A kitchen can look finished without a "backsplash", and sometimes a clean coat of (washable) paint is what best executes a design. But at the same time, there’s also an opportunity to use the space to anchor the overall design of the room.
Brick: Brick one way to warm up a "kitchen", whether left as is or painted to match the rest of the design scheme. Like stone, brick can be harder to clean, but can be maintained pretty easily if sealed properly and cleaned on a regular basis.
Stone: Natural "stone backsplashes" have a distinctly different texture than tiles, and offer a contrast to smooth counters and cabinets. Stone is porous, however, which makes it harder to clean and more prone to chipping. An alternative to using smaller, stacked stones is to continue the same granite or marble used for the "countertops" all the way up the wall.
While cabinets, "countertops", and flooring are generally places to keep it simple, the backsplash is a good place to inject some personal mode, whether that’s with a mosaic feature or a bold color. And since that wall literally connects the countertops with the cabinets it’s also a place to tie everything together.
Solid Glass: "Glass backsplashes" are quickly becoming more popular in "kitchen design" for a number of reasons: they’re inexpensive, modern, low maintenance and easy to customize. "Glass" offers a seamless, uninterrupted surface that has the added bonus of reflecting light, which helps to brighten up the area.
But you’ll inevitably get that wall dirty while cooking or washing dishes, and an easy-to-clean surface can make messes easier to wipe up, especially if your stove doesn’t have a one built in. And nearly any sort of material can work–from "bamboo" to corkboard–as long as it’s properly sealed.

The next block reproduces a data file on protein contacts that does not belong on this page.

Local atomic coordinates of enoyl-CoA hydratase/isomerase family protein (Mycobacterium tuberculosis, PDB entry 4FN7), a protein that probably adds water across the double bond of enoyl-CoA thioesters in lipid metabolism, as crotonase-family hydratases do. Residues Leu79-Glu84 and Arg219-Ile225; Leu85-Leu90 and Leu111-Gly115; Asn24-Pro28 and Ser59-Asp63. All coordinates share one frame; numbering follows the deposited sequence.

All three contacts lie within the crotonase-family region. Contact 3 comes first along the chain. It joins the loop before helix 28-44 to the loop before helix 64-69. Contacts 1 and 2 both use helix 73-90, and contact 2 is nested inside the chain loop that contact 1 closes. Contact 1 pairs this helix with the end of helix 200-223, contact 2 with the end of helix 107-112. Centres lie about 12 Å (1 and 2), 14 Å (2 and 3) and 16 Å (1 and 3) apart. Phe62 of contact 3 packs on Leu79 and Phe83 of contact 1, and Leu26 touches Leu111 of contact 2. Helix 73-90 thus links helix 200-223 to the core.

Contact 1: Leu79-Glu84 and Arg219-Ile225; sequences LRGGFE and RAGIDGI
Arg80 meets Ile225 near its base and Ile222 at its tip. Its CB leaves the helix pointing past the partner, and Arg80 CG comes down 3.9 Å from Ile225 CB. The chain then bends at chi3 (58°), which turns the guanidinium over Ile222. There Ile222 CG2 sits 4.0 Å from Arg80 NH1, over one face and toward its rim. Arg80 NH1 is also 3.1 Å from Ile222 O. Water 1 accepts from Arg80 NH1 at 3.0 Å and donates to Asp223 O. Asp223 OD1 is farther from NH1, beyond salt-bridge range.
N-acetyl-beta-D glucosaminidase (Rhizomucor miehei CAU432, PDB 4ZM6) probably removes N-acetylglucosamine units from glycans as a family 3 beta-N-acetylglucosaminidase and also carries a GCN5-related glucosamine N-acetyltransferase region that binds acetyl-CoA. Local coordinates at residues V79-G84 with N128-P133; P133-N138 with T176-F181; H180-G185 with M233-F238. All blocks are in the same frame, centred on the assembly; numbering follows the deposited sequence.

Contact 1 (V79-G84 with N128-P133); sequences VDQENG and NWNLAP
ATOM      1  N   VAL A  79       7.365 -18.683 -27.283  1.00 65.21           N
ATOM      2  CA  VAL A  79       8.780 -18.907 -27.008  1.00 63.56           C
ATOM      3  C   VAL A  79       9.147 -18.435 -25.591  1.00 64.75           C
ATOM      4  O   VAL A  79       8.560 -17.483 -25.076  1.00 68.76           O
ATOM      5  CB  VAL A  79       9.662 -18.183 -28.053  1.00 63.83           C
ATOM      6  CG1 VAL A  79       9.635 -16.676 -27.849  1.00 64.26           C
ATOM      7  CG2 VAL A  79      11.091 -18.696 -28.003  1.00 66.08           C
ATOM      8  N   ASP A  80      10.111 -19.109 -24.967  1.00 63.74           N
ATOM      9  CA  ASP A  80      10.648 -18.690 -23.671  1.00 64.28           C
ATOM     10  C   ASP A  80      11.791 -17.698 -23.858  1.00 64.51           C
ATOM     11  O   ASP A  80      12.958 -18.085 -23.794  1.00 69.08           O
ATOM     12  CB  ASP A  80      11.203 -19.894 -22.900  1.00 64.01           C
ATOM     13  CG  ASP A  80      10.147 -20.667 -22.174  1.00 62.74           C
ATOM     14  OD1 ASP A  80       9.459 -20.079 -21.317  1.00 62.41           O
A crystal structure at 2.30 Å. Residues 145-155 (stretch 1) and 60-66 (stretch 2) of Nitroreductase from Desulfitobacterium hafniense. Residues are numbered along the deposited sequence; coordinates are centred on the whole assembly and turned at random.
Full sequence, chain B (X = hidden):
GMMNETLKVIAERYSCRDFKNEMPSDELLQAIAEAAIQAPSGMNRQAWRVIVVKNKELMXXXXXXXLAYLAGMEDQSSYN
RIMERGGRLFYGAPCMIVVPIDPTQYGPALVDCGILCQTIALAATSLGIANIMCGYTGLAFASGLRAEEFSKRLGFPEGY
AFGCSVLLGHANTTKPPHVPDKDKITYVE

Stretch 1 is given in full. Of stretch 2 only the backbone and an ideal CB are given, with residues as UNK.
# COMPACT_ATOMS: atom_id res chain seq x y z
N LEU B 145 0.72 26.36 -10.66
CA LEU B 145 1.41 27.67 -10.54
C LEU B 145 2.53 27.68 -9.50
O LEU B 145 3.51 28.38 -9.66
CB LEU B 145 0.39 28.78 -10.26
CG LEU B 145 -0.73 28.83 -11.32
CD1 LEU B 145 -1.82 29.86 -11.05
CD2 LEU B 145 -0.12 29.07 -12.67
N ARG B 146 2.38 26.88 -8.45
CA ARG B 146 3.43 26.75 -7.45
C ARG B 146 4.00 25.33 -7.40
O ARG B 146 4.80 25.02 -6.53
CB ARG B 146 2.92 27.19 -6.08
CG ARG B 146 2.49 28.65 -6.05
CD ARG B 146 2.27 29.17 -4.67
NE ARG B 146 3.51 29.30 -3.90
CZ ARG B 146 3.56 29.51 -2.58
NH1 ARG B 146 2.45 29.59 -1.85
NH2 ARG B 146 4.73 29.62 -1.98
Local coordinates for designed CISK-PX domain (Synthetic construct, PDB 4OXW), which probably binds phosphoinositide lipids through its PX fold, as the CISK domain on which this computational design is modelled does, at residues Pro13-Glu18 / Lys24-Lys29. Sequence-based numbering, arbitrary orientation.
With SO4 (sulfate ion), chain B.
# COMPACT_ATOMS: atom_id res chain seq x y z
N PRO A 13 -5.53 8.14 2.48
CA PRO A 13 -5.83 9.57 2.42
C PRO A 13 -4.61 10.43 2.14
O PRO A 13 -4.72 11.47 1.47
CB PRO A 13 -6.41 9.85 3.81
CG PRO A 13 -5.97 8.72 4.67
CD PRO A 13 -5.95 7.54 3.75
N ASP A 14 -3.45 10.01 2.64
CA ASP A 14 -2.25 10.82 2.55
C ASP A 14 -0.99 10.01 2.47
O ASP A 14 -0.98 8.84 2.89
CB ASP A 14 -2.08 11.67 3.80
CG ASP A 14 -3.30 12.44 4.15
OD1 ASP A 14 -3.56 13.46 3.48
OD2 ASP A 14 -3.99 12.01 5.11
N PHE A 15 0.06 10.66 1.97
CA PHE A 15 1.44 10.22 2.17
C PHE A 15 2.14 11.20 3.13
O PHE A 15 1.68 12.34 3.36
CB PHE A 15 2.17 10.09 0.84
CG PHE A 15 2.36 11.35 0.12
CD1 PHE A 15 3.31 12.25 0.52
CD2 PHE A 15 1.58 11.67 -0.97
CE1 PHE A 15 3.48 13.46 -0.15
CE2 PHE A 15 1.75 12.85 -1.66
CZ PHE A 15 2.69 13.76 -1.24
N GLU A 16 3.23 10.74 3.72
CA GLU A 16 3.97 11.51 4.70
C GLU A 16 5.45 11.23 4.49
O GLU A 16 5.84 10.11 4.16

Mosaics plus Focal Points: The biggest real estate for a focal point is behind the stove. Create "focal points" by altering up the pattern or color scheme of your materials, whether that’s laying tile at an angle or mixing and matching complimentary colors. And if you’re on a budget, splurge on that stove‐top wall and use a less expensive material everywhere else.
Ceramic Tile: Given the numerous shapes, sizes and colors available, ceramic tile is probably the most versatile option (it’s also proven to be timeless). There’s plenty of space to play with patterns while motionless maintaining clean line: stack tiles in columns, stagger them, or lay them at an angle. Most tile needs "minimum maintenance", just be sure to seal the grout so it doesn’t get stained or absorb water.
Stainless Steel: Most people are after matching stainless steel contraption in their kitchen. Why? Because they look sharp and are middle to a modern, updated design. Using stainless steel as the backsplash‐either with tiles or a solid sheet–is a continuation of that same feel and creates a sleek, uniform look. The "material" is easy to wipe clean, doesn’t require grout and will last forever.
Hit Thumbnails to Open Galleries of Kitchen Backsplash Ideas That Refresh Your Space Part 1 Below
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